My latest article in the Canadian Encyclopedia is about Lady Grey, viceregal consort of Canada from 1904 to 1911. The article also discusses Rudyard Kipling’s poem Our Lady of the Snows. Born Alice Holford, Lady Grey shared her family’s interest in landscape gardening and was the patron of a wide variety philanthropic organizations in Canada.
My latest article in The Canadian Encyclopedia is about Albert Grey, 4th Earl Grey, Governor General of Canada from 1904 to 1911 (and the grandson of the British Prime Minister Earl Grey who reputedly received tea flavoured with oil of bergamot as a diplomatic gift, popularizing “Earl Grey” tea). As Governor General of Canada, the 4th Earl Grey established awards that honour Canadian arts, drama and sports. The Grey Cup is still presented to the winning team of the Canadian Football League championship.
My latest article in the Canadian Encyclopedia is about Lady Lansdowne,
viceregal consort of Canada from 1883 to 1888 and Lady of the Bedchamber to Queen Alexandra. Lady Lansdowne was an active and popular viceregal consort who became an accomplished figure skater during her time in Canada. Her eldest brother was an ancestor of Diana, Princess of Wales and Lady Lansdowne was therefore a great-great-great-great grand-aunt of Archie Harrison Mountbatten-Windsor, the newborn son of Prince Harry and Meghan, the Duke and Duchess of Sussex.
My new article in the Historica Canada Canadian Encyclopedia is about
Henry Charles Keith Petty-Fitzmaurice, 5th Marquess of Lansdowne, politician and governor general of Canada from 1883 to 1888. Lansdowne was the first governor general to travel the entire length of the Canadian Pacific Railway. He also mediated a dispute with the United States concerning fishing rights. During his time in Canada, he enjoyed outdoor sports and social life, becoming the skip of the Rideau Hall curling team in the winter and salmon fishing on the Cascapedia river in the summer.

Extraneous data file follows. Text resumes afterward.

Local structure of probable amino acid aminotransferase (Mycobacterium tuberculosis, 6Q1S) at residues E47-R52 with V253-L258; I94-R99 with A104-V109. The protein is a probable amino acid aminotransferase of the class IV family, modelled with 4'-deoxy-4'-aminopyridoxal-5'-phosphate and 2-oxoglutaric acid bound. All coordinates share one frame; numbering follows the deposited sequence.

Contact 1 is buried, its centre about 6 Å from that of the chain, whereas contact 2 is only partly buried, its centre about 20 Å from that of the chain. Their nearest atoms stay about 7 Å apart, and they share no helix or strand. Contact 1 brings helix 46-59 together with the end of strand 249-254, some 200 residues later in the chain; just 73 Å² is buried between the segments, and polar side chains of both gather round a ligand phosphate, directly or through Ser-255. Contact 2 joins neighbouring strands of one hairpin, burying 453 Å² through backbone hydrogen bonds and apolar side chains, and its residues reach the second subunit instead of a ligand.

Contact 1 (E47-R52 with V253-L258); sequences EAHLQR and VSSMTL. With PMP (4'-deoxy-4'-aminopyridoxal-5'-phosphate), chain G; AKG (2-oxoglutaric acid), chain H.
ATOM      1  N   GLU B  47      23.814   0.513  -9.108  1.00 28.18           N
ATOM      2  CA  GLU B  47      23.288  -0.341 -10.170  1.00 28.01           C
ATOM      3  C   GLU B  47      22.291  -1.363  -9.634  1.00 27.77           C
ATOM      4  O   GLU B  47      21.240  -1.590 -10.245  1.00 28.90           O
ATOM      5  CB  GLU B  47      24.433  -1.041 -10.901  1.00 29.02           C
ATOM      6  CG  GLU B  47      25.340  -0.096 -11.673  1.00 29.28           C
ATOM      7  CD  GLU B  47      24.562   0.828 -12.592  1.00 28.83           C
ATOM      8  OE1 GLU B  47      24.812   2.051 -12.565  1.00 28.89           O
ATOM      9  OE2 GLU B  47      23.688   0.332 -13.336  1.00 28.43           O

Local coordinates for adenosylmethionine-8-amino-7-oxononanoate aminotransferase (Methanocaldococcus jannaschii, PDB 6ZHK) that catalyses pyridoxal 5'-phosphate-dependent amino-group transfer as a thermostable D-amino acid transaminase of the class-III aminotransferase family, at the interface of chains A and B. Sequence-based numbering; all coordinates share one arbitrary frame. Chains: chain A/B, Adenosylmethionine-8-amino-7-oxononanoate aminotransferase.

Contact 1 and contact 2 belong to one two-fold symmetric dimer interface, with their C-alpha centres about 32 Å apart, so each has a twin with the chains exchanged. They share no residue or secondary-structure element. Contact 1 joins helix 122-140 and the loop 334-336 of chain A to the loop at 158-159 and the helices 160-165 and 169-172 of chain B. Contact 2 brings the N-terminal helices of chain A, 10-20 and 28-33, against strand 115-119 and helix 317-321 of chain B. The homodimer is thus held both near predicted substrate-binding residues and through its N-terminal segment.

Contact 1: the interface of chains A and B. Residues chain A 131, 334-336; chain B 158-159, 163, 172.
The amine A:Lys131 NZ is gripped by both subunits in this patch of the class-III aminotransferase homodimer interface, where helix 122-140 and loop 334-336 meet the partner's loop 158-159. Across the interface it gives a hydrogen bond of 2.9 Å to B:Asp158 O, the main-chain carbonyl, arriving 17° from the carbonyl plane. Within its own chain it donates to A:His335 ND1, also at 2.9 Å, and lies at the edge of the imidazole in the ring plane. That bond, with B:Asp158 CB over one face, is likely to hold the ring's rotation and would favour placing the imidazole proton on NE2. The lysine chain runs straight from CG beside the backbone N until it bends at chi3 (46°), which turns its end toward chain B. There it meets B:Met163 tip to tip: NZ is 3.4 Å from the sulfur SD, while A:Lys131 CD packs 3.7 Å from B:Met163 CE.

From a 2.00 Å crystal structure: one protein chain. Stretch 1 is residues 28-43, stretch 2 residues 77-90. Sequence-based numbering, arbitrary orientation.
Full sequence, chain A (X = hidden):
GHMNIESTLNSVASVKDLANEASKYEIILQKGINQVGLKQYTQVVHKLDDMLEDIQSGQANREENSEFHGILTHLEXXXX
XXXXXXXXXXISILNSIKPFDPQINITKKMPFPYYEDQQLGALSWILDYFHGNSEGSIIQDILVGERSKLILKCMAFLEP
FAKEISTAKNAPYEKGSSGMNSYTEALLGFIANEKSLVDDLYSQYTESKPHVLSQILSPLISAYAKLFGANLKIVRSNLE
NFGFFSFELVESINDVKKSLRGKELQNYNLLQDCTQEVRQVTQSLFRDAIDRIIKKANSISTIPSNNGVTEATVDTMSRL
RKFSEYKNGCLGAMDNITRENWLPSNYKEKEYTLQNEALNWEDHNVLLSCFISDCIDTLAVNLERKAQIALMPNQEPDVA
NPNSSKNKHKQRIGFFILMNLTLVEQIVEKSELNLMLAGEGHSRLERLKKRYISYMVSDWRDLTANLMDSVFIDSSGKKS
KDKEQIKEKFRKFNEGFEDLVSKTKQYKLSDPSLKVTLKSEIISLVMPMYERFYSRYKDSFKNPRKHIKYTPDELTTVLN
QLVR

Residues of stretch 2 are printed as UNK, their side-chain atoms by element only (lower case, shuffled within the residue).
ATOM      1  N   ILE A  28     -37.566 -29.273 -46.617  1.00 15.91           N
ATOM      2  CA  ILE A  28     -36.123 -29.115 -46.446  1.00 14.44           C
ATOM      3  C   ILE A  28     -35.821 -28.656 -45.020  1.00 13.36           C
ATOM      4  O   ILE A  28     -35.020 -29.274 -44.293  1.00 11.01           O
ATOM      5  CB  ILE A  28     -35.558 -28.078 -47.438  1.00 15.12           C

My most recent article in the Historica Canada Canadian Encyclopedia is about Victor Christian William Cavendish, 9th Duke of Devonshire, Governor General of Canada (1916–1921) and politician. The Duke of Devonshire took a strong interest in the development of Canadian agriculture and established the Duke of Devonshire Trophy for the Ottawa Horticultural Society. As Governor General, the Duke of Devonshire hosted the Prince of Wales (the future King Edward VIII) at Rideau Hall in 1919 and the article includes photographs from the royal tour.
My new article in the Historica Canada Canadiana Encyclopedia is about Princess Louise Margaret Alexandra Victoria Agnes of Prussia, Duchess of Connaught and Strathearn, vice-regal consort of Canada (1911–1916) and philanthropist. The Duchess of Connaught sponsored Red Cross hospitals for the Canadian Expeditionary Force during the First World War. The Duchess also sponsored art exhibitions in Canada and supported the work of Canadian artists.
I have also written articles for the Canadian Encyclopedia about Prince Arthur, Duke of Connaught, Governor General of Canada from 1911 to 1916 as well as the Duke and Duchess of Connaught’s younger daughter, Princess Patricia of Connaught.